The Bureau of Labor Statistics reports that non-farm employment increased by nearly 250,000 jobs in January, resulting in a national unemployment rate of 8.3 percent; a 0.2 rate drop over December 2011. Private industry sectors experienced across-the-board job growth, led by gains in the professional and business services, leisure and hospitality, and manufacturing industries. Government employment halted its recent fall and finished the month at a steady rate.
Household Survey Data show the number of jobless workers to have declined to 12.8 million for the month. The unemployment rates for both adult men (7.7 percent) and blacks (13.6 percent) fell in January. Every other group experienced little change with adult women registering an unemployment rate of 7.7 percent, teenagers at 23.2 percent, whites at 7.4 percent, Hispanics at 10.5 percent, and Asians at 6.7 percent.
Job losses and completed temp jobs declined to 7.3 million in January while those having been unemployed for at least 27 weeks was stagnant at 5.5 million, composing 42.9 percent of jobless persons. Those working part-time due to cut-backs in hours or inability to find full-time work stalled at 8.2 million for the month. Persons not currently in the labor force but who wanted and were available to work and had looked for a job over the past year remained at 2.8 million.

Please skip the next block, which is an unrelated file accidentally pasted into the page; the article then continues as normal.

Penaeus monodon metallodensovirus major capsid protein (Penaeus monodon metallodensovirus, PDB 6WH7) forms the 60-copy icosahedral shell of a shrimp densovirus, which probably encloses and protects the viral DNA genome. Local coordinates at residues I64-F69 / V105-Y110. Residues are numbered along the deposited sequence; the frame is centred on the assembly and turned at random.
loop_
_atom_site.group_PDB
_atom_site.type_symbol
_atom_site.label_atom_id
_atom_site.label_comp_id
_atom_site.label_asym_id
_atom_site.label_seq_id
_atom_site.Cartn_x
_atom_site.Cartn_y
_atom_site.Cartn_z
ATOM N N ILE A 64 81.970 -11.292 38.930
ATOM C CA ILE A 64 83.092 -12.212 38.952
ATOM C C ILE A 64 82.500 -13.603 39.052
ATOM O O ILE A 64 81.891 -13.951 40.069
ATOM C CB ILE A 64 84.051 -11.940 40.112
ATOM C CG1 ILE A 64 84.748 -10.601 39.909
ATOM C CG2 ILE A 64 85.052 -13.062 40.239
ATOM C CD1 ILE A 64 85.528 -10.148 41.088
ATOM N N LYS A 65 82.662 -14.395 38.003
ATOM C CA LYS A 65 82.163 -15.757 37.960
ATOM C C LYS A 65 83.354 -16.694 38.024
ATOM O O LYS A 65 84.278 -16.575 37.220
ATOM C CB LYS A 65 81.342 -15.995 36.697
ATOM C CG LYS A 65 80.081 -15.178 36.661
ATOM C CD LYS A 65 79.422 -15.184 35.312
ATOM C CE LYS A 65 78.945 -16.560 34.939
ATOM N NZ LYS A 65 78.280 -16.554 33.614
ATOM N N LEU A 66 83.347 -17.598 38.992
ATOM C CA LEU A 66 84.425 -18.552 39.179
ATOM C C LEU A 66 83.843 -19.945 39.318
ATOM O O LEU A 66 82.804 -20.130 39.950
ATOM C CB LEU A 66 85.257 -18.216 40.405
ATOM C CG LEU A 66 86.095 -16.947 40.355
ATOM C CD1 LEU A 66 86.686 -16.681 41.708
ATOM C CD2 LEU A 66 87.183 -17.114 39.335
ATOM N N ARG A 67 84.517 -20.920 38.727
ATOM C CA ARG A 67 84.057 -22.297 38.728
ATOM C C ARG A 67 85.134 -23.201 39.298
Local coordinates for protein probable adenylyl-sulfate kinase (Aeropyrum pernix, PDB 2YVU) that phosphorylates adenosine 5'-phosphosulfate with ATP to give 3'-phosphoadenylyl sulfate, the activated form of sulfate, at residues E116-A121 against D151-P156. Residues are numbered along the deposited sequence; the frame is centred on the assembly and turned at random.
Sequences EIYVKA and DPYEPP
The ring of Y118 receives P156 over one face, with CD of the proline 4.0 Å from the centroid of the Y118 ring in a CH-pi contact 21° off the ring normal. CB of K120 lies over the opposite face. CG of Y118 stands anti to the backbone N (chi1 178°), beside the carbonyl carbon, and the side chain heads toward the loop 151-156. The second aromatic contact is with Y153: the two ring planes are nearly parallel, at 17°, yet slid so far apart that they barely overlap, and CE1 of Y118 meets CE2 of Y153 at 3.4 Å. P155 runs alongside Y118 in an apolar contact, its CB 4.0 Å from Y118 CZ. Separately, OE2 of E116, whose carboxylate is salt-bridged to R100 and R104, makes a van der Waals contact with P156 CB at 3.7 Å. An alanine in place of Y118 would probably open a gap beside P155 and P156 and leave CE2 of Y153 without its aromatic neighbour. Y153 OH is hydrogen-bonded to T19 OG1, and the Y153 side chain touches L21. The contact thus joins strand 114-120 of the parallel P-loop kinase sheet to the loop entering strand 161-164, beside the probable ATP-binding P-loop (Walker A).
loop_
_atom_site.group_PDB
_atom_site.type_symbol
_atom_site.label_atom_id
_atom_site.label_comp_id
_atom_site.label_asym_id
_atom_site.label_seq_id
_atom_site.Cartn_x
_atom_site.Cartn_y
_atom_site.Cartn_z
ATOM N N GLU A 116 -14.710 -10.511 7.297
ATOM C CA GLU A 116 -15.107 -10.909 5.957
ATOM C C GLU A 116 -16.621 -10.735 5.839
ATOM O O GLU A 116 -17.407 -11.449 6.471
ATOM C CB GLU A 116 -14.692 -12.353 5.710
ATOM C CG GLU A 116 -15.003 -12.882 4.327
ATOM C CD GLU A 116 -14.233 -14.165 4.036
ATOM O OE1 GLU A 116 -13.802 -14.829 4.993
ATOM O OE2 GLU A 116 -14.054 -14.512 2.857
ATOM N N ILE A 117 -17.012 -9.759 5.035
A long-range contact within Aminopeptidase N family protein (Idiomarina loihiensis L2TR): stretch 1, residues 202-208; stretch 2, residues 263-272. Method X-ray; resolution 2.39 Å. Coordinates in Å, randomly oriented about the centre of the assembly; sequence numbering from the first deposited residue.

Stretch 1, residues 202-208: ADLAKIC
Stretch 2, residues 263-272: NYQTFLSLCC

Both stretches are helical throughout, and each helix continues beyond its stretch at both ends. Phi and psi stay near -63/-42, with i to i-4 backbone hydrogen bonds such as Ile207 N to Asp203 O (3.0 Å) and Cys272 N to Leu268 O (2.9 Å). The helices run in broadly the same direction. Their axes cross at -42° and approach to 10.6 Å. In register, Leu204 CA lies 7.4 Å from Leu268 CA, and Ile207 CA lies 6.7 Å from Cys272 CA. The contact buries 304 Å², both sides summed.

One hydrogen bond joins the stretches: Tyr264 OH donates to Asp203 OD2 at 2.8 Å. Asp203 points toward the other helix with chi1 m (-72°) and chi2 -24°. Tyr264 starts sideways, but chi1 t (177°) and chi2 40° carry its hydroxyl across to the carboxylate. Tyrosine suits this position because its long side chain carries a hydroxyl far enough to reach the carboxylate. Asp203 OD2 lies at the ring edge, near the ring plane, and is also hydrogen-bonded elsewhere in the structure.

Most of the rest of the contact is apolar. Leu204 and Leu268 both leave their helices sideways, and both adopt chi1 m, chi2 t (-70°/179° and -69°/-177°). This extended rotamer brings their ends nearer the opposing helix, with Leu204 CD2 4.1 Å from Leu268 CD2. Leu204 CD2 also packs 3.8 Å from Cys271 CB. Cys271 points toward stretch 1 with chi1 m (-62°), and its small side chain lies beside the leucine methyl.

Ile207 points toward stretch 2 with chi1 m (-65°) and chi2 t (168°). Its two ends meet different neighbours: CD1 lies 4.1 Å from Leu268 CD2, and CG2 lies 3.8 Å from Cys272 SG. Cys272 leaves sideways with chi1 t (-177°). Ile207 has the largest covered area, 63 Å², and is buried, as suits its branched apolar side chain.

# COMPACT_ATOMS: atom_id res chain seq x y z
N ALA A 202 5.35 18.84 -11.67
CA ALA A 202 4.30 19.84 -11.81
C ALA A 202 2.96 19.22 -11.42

These “marginally attached” individuals are not considered unemployed because they had not searched or applied for jobs in the month prior to the survey. Of the marginally attached persons, 1.1 million were discouraged workers who decline to look for work because they feel none are available. The other 1.7 million individuals had not actively searched for employment for at least 4 weeks due to other reasons such as attending school or tending to family responsibilities.